KAPAA — The doors of churches and spiritual centers on the island were open early Election Day, offering a chance to check in before checking the ballot boxes on Tuesday.
At 7 a.m., coffee and calmness welcomed visitors to The Center for Spiritual Living in Kapaa, where the Rev. Rita Andriello and the Rev. Patrick Feren provided a place to come and focus on the “highest outcome of the election.”
“We can’t expect peace from the outside world if we don’t have peace within ourselves,” Andriello said. “You don’t want to make big decisions out of fear, you want it to be in love, and here it’s a safe place where people can hold a consciousness of peace for the world.”
At Christ Memorial Episcopal Church in Kilauea, a steady stream of voters wandered through the sanctuary as well, venturing a prayer before hitting the polls.
“It’s great that they’re open because everyone is stressed about this election,” said Sylvia Woods, from Princeville, who dropped by Christ Memorial Episcopal Church about noon.
The Rev. Robin Taylor said that’s exactly why she decided to open the church on Tuesday until about 4 p.m.
Christ Memorial Episcopal Church usually doesn’t open during the week on a regular basis, but Taylor said it “seemed critical” to open on Election Day so people could drop in for a time of prayer, meditation or contemplation.
“After such a negative and challenging campaign season, we thought it important for people to have a place to come to pray before voting, or even afterwards,” Taylor said.
But it’s not just Decision 2016 that has believers falling to their knees; the pending transition of power is also driving people to seek a higher power.
“It is important to seek God’s guidance as we vote, and as we face the days ahead,” Taylor said. “We are to strive for justice and peace among all people, and to respect the dignity of every single human being. We pray to ask God to strengthen us to do all of these, during such unusual times in our country.”
Since the church is located just up the street from Kilauea School, where polling was taking place, Taylor said most of the people that filtered through came by to pray before voting.
And a good chunk of people came through earlier in the morning, on their way to work, though people showed up throughout the day.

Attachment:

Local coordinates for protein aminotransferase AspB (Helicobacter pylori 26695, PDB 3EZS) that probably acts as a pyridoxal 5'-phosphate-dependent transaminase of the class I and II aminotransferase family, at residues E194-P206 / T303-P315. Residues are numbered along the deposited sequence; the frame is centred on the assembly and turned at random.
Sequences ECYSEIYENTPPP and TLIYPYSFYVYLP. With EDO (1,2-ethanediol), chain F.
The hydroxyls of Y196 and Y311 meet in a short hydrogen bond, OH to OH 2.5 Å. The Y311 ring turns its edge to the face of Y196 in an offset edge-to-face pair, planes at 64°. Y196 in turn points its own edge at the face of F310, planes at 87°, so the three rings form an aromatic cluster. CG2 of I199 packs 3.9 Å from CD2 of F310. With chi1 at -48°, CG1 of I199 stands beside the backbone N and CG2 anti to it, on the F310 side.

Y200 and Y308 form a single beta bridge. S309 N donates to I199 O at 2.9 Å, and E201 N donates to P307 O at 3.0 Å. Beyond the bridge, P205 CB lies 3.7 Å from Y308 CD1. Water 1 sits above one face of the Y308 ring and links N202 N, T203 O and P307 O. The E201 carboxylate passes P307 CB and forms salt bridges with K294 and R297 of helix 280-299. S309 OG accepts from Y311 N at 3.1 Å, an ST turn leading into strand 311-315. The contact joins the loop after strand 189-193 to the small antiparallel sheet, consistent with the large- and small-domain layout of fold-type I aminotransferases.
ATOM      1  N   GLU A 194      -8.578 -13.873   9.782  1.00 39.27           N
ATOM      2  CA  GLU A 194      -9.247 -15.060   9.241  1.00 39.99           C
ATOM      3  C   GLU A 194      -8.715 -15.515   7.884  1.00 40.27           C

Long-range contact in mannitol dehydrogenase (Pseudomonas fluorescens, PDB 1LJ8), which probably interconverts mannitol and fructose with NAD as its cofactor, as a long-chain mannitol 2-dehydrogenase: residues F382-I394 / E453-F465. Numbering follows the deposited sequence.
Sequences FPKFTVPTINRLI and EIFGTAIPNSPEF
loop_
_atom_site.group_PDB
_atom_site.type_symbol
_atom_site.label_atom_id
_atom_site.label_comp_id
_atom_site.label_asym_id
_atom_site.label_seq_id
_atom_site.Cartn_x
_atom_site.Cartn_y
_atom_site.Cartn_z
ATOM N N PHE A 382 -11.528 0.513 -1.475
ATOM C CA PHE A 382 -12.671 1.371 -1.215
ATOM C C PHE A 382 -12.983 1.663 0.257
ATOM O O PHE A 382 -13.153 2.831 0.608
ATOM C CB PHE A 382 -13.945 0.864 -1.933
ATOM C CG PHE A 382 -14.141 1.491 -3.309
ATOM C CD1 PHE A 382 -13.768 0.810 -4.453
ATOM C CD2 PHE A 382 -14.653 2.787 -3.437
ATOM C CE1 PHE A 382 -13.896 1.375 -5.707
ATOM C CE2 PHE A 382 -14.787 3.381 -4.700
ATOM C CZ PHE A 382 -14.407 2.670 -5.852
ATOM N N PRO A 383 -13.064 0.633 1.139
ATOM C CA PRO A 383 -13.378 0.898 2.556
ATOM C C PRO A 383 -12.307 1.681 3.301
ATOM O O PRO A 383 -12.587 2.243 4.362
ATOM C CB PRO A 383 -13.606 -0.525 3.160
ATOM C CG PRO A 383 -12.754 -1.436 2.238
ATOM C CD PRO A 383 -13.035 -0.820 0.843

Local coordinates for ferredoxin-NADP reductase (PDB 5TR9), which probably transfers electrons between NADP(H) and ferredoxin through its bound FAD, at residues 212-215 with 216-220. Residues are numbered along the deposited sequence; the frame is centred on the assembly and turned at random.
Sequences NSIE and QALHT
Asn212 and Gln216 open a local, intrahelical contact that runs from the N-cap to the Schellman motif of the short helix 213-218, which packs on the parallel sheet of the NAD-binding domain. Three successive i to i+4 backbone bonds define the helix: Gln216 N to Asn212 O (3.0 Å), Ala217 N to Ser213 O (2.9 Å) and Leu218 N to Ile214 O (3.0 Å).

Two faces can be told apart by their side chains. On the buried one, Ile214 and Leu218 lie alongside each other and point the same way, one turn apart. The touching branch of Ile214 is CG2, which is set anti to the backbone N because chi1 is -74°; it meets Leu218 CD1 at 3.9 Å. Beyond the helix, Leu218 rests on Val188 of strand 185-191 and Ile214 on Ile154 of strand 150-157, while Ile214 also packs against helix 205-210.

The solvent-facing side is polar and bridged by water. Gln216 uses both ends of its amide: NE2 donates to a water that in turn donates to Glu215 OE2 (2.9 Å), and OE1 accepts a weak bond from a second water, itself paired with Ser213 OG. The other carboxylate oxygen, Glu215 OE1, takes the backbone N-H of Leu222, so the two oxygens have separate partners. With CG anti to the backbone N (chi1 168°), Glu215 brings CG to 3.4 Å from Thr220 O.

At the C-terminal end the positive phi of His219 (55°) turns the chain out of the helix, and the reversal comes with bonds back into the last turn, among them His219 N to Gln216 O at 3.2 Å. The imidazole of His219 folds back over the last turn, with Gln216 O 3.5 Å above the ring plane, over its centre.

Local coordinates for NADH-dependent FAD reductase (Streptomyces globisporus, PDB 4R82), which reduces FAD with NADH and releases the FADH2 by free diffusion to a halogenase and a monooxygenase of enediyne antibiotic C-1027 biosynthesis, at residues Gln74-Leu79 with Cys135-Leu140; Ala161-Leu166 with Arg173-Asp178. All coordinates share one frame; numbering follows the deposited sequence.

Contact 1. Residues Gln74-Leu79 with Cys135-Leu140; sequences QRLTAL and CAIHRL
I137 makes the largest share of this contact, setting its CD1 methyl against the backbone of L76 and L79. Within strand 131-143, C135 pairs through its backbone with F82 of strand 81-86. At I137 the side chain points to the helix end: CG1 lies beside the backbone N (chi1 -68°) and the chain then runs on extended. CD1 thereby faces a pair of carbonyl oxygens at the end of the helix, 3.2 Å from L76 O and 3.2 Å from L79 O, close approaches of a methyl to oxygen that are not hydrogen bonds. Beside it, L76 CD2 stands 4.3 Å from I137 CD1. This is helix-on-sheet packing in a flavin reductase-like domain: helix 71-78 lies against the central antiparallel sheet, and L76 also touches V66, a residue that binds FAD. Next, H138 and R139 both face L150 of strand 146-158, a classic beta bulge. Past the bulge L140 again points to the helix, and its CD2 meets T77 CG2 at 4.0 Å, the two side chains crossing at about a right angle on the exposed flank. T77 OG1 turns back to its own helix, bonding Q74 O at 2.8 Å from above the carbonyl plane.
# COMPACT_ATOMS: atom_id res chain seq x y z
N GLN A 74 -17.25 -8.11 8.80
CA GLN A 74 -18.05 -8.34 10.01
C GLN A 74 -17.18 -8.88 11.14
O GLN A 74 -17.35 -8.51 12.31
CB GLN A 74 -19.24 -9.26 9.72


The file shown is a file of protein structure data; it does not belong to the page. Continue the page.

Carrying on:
“It’s wonderful to come in and take a moment,” Woods said.
Kauai Christian Fellowship’s South Campus also found a way to be involved in Election Day by hosting one of the polling places within its walls.
“We intentionally wanted to have the voting here at the church because people from both sides can step in and vote as Americans and then leave as Americans,” said Pastor Rick Bundschuh of Kauai Christian Fellowship.
For Christians, he explained, visiting a church to cast votes for leaders of the country is a reminder of a higher power.
At Christ Memorial Episcopal Church, those who didn’t have the words to express their feelings got a jump-start with printed-out prayers that could be modified at will.
“Almighty God, to whom we must account for all our powers and privileges: guide the people of the United States and of Hawaii in the election of officials and representatives; that, by faithful administration and wise laws, the rights of all may be protected and our nation be enabled to fulfill your purposes; through Jesus Christ our Lord,” the prayer said.
Those who needed a quiet place to say a prayer before casting their votes had the chance to make a quick stop by the sanctuary on the way to the poll booths.
“I think everyone ought a be praying a whole lot,” Bundschuh said. “At the best this (election) will be divisive, at the worst it’ll be disastrous.”
Praying for the children in America was also something that was on Taylor’s mind during Election Day.
“Anxiety about the election is high among the majority of adults in our country. But likewise are our children stressed. There has been an increase in bullying in the schools. Children have shown stress about issues of race, ethnicity, religion, and body image,” she said. “We also need to pray for our children.”